From the moment you start learning to fly, you’re taught to land into the wind, if at all possible. There’s no doubt that while you can land with a tailwind, it increases your risk of things going wrong. But at the same time, most GA airplanes have performance charts that let you calculate takeoffs and landings with up to 10 knots of tailwind.
So what’s the big deal with tailwinds? There are two major factors: performance, and controllability.
Tailwinds And Landing Distance
Most GA aircraft performance charts give you the same guidance: for operation with tailwinds up to 10 knots, increase distances by 10% for each 2 knots.
That means if you’re landing with a 10 knot tailwind, your landing distance increases by 50%. That’s a big performance penalty. But that’s not the only problem.
Control Problems With Tailwinds
Controllability on touchdown is another issue. When you’re landing with a tailwind, you have a higher ground speed on touchdown (assuming you’re flying standard pattern/touchdown speeds). When pilots land fast, they have a tendency of braking more aggressively than usual, and that’s where the problems start.
In most tricycle gear planes, 80%-90% of the airplane’s weight is on the main gear. But that all changes when you land and hit the brakes. Your brakes are trying to slow you down, but your airplane wants to keep moving forward.
You feel it in the cockpit when it happens. When you brake aggressively, you get thrown forward against your shoulder harness. The same thing happens with your tires. When you aggressively brake, a lot of the airplane’s weight is ‘transferred’ to the nose gear, even though your CG hasn’t moved an inch. In many cases, you could have more weight on the nosewheel than the main gear during aggressive braking.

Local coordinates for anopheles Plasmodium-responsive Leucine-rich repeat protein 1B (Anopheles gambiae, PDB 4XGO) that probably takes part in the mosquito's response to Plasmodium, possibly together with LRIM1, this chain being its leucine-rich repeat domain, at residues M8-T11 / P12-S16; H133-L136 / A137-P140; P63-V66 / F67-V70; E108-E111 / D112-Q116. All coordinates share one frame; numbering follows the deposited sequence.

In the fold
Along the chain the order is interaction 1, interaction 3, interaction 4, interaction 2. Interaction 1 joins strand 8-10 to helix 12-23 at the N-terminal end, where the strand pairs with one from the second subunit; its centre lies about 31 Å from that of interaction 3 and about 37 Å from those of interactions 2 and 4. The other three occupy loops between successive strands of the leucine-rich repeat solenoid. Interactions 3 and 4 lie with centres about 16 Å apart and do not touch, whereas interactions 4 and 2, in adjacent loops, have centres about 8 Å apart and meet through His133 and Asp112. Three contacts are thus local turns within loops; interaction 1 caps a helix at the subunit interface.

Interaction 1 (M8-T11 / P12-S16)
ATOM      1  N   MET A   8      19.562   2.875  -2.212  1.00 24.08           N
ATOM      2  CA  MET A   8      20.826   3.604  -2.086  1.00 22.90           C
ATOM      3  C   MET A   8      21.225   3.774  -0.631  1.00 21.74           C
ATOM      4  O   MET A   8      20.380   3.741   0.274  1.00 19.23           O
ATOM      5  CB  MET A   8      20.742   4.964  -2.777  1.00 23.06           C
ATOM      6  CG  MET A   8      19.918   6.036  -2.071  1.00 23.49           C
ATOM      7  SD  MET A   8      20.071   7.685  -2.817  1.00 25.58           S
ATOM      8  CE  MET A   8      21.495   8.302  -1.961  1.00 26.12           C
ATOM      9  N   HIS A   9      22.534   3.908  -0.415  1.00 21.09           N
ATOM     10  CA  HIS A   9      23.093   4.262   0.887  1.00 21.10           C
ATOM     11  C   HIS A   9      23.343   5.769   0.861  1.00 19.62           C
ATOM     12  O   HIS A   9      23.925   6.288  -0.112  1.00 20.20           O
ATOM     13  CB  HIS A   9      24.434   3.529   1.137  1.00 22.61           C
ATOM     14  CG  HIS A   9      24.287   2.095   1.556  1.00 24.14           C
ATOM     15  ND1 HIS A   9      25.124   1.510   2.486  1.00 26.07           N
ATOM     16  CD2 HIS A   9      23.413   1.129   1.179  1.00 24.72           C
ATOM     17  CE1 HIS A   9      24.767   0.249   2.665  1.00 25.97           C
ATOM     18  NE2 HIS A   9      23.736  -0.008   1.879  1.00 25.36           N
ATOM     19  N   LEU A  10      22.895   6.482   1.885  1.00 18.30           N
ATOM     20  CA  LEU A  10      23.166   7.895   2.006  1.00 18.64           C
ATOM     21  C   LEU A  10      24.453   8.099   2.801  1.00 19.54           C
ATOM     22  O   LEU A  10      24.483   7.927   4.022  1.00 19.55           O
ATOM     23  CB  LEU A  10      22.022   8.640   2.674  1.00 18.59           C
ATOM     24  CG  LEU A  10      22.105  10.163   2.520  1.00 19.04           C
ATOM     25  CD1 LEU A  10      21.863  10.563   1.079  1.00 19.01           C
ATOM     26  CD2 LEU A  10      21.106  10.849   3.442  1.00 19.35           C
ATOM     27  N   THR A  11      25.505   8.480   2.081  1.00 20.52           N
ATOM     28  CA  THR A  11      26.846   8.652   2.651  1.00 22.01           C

When you combine that load transfer with the crosswind component of a quartering tailwind, you could put yourself in a situation where one of your main gear has little or no weight on it, affecting your ability to keep the plane under control and on the runway.
How Much Tailwind Is Too Much?
When it comes to landing accidents, how much tailwind is too much? Ultimately, it depends on your proficiency. Below, we’ve picked three landing accidents where the pilot faced less than 10 knots of tailwind. In each of them, there were different factors at play, but all three led to an accident.
Accident 1: Runway Overrun With 5 Knot Tailwind
A Cirrus SR22 was landing on runway 22 with a 5 knot tailwind at KAVX. The airplane, which was near max gross weight, reportedly touched down within the first few hundred feet of the 3,000′ runway. However, the pilot wasn’t able to bring the aircraft to a stop, and it overran the runway, coming to rest on a 45 degree downslope past the departure end of the runway.
According to the NTSB, at maximum gross weight in the weather conditions of the airport at the time of the accident, the airplane had a calculated ground roll of about 1,250 feet, with a total landing distance of about 2,500 feet. Taking into account the 5 knot tailwind and the 1.69% upslope, this airplane’s final ground roll was calculated to be about 1,300 feet, and the total landing distance was about 2,650 feet.
So what happened here? First, runway 22 was being used by other aircraft, which may have pressured the pilot to use the same runway. While the tailwind component was only 5 knots, it increased landing distance by 25%, and gave the pilot little margin for error, especially if they landed long.
While aircraft controllability (left/right control) wasn’t at play here, landing distance was. The pilot’s decision to land with the tailwind, combined with the fact they only had a 500′ margin of error on landing distance, ended with the plane going off the end of the runway. It only took 5 knots of tailwind, but had the pilot chosen to land with a headwind instead, they most likely would have had enough runway to safely stop.